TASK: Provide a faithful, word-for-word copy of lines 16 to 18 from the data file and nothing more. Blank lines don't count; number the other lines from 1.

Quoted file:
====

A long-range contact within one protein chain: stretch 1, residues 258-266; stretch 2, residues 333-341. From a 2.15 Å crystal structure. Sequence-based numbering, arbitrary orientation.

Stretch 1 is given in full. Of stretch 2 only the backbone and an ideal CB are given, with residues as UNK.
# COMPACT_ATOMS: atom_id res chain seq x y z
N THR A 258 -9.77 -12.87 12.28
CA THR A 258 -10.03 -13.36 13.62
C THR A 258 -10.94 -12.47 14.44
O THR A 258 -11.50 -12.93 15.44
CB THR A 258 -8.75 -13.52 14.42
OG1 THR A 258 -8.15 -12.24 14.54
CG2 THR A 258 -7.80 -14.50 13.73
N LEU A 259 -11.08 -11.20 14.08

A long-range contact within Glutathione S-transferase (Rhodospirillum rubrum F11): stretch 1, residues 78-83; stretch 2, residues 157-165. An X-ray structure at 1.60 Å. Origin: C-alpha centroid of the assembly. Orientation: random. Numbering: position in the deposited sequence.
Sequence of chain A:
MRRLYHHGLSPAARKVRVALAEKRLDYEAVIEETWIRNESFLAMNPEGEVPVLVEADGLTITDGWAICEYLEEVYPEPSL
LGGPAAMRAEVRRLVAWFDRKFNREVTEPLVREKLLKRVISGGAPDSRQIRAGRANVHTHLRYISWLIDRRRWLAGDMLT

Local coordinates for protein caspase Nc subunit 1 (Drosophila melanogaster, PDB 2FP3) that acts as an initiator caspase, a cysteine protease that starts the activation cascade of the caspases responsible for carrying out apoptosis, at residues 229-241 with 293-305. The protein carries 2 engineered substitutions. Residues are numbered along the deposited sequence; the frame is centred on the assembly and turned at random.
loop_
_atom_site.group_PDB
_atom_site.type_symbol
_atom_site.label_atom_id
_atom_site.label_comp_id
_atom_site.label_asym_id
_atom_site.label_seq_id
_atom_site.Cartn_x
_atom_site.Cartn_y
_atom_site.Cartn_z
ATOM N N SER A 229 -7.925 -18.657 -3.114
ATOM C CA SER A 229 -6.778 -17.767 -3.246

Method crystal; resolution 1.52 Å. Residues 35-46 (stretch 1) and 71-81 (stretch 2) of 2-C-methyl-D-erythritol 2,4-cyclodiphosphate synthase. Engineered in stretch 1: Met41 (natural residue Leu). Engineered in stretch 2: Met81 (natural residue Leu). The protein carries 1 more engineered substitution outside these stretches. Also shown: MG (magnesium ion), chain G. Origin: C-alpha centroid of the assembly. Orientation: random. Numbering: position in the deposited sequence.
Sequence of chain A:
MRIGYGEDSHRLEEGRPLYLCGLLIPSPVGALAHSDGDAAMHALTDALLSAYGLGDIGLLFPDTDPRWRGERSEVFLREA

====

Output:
Local coordinates for protein caspase Nc subunit 1 (Drosophila melanogaster, PDB 2FP3) that acts as an initiator caspase, a cysteine protease that starts the activation cascade of the caspases responsible for carrying out apoptosis, at residues 229-241 with 293-305. The protein carries 2 engineered substitutions. Residues are numbered along the deposited sequence; the frame is centred on the assembly and turned at random.
loop_
_atom_site.group_PDB